Are you prepared to overcome the financial impact of a natural disaster?
"I never thought it would happen to me." We often hear these words from people who suddenly find themselves the victims of a natural disaster.
From wildfires and earthquakes in the West, to hurricanes in the South, to winter storms in the Northeast, and tornadoes and floods in the Midwest, the United States is checkered with hot spots for potential weather disasters. Such catastrophes can be financially devastating. In 2018 alone, the cost of weather catastrophes in the U.S. totaled $91 billion, according to the National Centers for Environmental Information. Yet, that was only the fourth-highest total for a single year on record, topped by the costs of disasters in 2005, 2012 and 2017.
For an individual or a family, the price tag of a natural disaster can be shocking, particularly for those who have extensive property damage. Without the right protections in place, their financial situation can be turned upside down overnight.
How can you prevent that from happening to you? While you likely can't predict a disaster, the key is planning for one as if it will strike eventually. Here are steps you can take now to help rebound financially if and when a weather-related event impacts you or your family.
Manage Your Financial Records
A good starting point is to have your key financial and estate planning records in order and held in a safe place. Keeping them in a file drawer is not a secure option if your home burns down or is ravaged by a flood. A waterproof and fireproof safe may provide better protection. Another option is to keep copies of important documents in a safe deposit box at your bank.
In addition, any vital information saved on a computer should be copied on an external hard drive or "thumb" drive that can be stored safely or be accessible to you through remote cloud storage.
Keep Building Your Emergency Fund
Many people think of an emergency fund as money you need when a household emergency occurs, like a medical matter or a home repair. But it is also critical in the event of a natural disaster. If you need to evacuate your home and live in a hotel for a few days or weeks, having money on hand to cover those costs will be important. Such expenses can add up, so make sure you have at least three-to-six months' worth of income set aside in an easy-to-access account. Consider a savings account that earns interest or a money market account where you have check-writing privileges or ATM cash access. Earmark these funds outside of your day-to-day spending and long-term investments so you're not tempted to spend them on other priorities.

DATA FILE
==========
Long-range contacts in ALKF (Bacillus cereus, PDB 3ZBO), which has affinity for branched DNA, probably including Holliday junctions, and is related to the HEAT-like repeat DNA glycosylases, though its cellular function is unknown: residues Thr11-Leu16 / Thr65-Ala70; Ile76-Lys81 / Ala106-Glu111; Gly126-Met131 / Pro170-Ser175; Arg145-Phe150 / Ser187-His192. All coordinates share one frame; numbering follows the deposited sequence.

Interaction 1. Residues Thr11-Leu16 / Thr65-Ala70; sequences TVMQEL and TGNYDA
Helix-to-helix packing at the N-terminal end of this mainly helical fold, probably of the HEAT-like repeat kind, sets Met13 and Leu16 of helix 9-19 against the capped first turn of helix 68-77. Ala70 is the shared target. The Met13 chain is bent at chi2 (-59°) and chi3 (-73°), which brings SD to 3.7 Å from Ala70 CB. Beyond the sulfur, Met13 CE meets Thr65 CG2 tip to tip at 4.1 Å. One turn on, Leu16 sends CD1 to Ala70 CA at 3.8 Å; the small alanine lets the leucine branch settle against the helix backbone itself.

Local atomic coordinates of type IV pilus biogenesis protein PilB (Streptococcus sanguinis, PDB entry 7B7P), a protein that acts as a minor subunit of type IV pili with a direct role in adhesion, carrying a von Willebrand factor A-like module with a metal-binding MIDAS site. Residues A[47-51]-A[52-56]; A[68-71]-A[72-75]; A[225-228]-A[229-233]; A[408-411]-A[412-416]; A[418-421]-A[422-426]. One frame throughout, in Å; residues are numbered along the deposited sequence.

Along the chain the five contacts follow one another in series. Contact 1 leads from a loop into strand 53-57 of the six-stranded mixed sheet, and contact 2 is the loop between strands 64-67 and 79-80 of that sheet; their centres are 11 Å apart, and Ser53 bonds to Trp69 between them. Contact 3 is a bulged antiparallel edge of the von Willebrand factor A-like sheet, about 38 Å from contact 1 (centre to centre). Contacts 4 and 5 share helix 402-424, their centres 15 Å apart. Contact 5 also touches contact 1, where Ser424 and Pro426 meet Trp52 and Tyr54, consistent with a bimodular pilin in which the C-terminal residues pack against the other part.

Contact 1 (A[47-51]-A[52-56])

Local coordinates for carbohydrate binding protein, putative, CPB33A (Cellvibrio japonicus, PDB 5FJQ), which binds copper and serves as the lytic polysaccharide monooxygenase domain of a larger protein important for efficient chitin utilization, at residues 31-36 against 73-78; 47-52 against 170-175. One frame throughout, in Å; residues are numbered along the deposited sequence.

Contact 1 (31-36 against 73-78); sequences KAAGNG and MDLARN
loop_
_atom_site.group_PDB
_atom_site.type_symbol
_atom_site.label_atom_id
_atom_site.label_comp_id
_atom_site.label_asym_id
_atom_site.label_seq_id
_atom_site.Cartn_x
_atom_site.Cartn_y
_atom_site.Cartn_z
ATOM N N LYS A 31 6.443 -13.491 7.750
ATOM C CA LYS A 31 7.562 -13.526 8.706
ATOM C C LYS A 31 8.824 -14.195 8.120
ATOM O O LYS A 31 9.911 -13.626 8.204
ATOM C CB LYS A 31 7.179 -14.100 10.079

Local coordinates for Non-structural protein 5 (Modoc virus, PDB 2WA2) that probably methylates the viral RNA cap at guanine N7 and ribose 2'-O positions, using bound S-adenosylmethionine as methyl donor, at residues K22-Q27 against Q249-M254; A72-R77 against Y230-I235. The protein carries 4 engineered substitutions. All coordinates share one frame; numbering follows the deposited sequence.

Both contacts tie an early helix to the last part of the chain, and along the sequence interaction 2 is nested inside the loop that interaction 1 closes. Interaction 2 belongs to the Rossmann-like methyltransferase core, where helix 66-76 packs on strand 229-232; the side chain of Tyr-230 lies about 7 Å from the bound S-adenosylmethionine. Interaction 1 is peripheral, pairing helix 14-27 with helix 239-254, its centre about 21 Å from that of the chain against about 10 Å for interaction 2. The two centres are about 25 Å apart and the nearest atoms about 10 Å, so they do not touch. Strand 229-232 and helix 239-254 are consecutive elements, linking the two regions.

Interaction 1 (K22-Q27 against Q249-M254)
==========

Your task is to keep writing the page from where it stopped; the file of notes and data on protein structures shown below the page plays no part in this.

In extreme situations, cash may be difficult to access if power is out and ATMs aren't working, so you may want to keep some cash in a fireproof safe in your home. Having cash on hand will help tide you over during the initial days of an emergency.
Review Your Insurance Coverage
Can you rely on insurance to cover property losses in the event of a major disaster? It depends on the nature of the event that does damage to your home.
You may not realize that flooding is typically not considered covered damage under your basic homeowners policy. For example, if a hurricane created flood conditions that damaged your home, it may not be covered by home insurance. This is a major risk. The Federal Emergency Management Agency estimates that just 1 inch of water in an average house can result in about $27,000 worth of damage. You may be reimbursed for such damage only if you own a flood insurance policy.
An insurance review can be a good place to start to determine the state of your coverage. Just what are you protected against, and will the replacement cost of your home be covered? How about vehicles and other personal property? Insurance is one of the most important tools to help you overcome any losses from a natural or man-made disaster. If specialized insurance, such as flood coverage, seems appropriate, explore your options.
Preparing Makes a Difference
Any type of natural disaster can take its toll on your financial life in the short and long term. Having a financial plan that accounts for these types of events could help ease the burdens you may face when and if the time comes -- and it will give you peace of mind in the meantime.